For most families, affordability is one of, if not the biggest deciding factors for higher education — two-thirds of today's college students use some form of financial aid.
Given the pressures of paying for school, students and parents will be happy to learn there are a handful of schools offering complete financial aid packages in exchange for student work. Tuition may be totally or partially covered by these programs, depending on the school. Most require at least 15 hours of work each week in addition to a full load of classes, and student workers generally serve essential functions in the operation of the school.
Working your way through school is not for every student. Options are limited and often only available to specific student populations. Taking a heavy class load and working part-time can be challenging, particularly to college students who are unused to managing their own time. Even older students may struggle with this requirement when faced with more advanced class work and out-of-class demands like internships and practicums.
Our list details eight institutions that offer four-year degrees at reduced or free tuition in exchange for work. Military schools have been omitted, and graduation rates reflect those who completed their degree within four years of their start date. Acceptance, enrollment and graduation data were reported by the National Center for Education Statistics' College Navigator.
Alice Lloyd College
|Pippa Passes, KY||
Alice Lloyd College serves students from the surrounding Appalachian mountain area; residents of 108 counties in Ohio, Kentucky, West Virginia, Virginia and Tennessee are eligible for admission. While Alice Lloyd is a private school, its unique financial aid policy guarantees tuition for any students who live in its service area.
All Alice Lloyd students are eligible for standard federal aid via Pell Grants and academic scholarships; additionally, its privately funded endowment trust assures qualifying students that any remaining balance will be covered. These students are expected to work on campus in exchange for their education; students serve in administrative, maintenance, community service or academic assistance positions at the school. Students must work a minimum of 10 hours per week in exchange for receiving endowment funds that cover the cost of tuition, room and board.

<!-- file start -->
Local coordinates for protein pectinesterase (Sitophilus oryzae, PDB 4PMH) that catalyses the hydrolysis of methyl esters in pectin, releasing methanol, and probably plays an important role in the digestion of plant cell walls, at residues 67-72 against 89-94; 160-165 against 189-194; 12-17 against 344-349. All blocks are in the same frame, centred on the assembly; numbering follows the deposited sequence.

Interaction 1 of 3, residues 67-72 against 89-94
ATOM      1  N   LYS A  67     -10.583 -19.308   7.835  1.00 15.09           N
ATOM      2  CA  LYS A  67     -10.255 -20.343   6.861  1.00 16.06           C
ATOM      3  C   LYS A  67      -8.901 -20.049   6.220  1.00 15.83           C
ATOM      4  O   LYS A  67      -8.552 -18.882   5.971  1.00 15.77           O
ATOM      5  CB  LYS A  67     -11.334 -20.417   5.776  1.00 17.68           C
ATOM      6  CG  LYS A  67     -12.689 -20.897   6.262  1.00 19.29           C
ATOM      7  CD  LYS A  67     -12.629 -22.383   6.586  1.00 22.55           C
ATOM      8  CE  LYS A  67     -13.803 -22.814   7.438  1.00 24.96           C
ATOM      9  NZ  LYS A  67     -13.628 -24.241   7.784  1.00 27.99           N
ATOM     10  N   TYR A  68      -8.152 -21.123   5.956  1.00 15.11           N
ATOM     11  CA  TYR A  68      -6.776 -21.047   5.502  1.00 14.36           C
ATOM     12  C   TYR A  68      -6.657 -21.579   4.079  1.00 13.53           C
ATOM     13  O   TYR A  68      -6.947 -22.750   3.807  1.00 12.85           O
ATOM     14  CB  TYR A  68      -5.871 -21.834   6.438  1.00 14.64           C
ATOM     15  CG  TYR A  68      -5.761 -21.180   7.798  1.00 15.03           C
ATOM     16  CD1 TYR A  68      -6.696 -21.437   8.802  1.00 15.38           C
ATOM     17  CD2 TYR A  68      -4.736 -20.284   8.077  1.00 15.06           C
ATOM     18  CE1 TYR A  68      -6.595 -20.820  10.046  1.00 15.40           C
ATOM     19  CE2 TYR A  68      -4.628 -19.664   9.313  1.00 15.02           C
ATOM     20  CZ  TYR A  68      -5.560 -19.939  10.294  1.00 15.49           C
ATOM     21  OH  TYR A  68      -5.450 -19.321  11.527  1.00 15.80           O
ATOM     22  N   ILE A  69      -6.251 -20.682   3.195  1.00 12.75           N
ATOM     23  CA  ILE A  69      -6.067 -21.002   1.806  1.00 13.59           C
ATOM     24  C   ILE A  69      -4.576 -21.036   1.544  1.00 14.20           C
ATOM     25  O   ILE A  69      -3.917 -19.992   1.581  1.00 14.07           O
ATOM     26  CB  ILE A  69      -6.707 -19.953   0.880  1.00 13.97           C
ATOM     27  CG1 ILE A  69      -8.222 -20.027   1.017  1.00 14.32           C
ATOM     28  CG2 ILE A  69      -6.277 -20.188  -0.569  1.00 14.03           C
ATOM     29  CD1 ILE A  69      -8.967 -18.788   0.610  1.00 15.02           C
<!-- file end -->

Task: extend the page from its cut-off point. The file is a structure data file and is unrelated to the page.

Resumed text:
As the leading school in alumni giving among southern regional colleges, Alice Lloyd has been named a Top-Tier Academic Institution by U.S. News and World Report. Graduates of this school have the least amount of student debt in the United States.
Berea College is also nestled in the Appalachian mountains of Kentucky. Students at this private Christian school choose from 28 liberal arts degree programs, and can expect class sizes to be under 20. Through the school's Labor Program, students are expected to take a full course load and simultaneously work 10 to 15 hours per week to repay the college for extending them the cost of tuition and room and board. Financial aid through traditional sources like federal grants and academic scholarships are not prohibited, but they do not affect the work requirements.
Working as a student at Berea is not a typical campus work-study assignment. Instead, each student is matched to a job that aligns with his or her major and skill level as a freshman. As students advance through their studies, they are expected to advance in the workplace as well, taking on more responsibility as experience is gained. Performance in the workplace is not graded; however, supervisors regularly evaluate and report students' work performance.
Eighty-five percent of Blackburn students make ends meet by taking advantage of this liberal arts school's work program, though tuition and room and board at Blackburn College may be supplemented by standard sources of financial aid. Students in this program must log 160 hours of work per semester, earning tuition credits as they work on campus or in the nearby southern Illinois community. Blackburn's Work Program is unique in that it is managed by its students, providing participants the opportunity to gain higher-level skills that may be more attractive to employers.
College of the Ozarks
|Point Lookout, MO||
College of the Ozarks, known colloquially as C of O, is located near Branson in southwest Missouri. This private Christian university offers 4-year degree programs in 40 majors, focusing on the development of patriotic and hardworking citizens. The goal of C of O is to provide a tuition-free education to students who otherwise would not be able to attend college. All students must demonstrate financial need to attend C of O, and all enrollees must work to defray the cost of attendance. Full-time students must work 15 hours per week in exchange for tuition, as well as two 40-hour weeks when class is not in session. Students who demonstrate extreme need may work 6-week sessions in the summertime to cover the cost of room and board.